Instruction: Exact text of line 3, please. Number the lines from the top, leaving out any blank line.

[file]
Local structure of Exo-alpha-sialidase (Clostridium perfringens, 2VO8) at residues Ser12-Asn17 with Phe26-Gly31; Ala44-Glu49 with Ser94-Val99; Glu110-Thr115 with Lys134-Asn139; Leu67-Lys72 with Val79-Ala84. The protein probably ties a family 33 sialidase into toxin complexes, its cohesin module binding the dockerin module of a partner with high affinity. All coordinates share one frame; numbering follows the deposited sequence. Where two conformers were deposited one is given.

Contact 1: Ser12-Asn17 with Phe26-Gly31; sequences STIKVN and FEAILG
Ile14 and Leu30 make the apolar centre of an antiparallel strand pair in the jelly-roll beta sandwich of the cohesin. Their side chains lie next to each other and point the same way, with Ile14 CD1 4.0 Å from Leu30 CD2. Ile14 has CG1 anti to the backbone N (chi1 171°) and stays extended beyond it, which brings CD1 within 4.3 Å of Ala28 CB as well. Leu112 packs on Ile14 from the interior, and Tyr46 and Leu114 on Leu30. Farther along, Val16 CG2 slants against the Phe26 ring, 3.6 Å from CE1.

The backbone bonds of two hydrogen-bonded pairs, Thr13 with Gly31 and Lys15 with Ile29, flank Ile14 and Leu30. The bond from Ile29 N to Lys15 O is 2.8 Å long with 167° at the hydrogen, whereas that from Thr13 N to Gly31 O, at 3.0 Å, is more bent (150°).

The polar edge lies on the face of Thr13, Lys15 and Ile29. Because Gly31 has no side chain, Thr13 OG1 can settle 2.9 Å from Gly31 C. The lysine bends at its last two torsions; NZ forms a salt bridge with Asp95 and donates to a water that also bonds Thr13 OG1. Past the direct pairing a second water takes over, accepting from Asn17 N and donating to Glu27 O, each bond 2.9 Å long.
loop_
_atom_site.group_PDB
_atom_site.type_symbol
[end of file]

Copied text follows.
Ile14 and Leu30 make the apolar centre of an antiparallel strand pair in the jelly-roll beta sandwich of the cohesin. Their side chains lie next to each other and point the same way, with Ile14 CD1 4.0 Å from Leu30 CD2. Ile14 has CG1 anti to the backbone N (chi1 171°) and stays extended beyond it, which brings CD1 within 4.3 Å of Ala28 CB as well. Leu112 packs on Ile14 from the interior, and Tyr46 and Leu114 on Leu30. Farther along, Val16 CG2 slants against the Phe26 ring, 3.6 Å from CE1.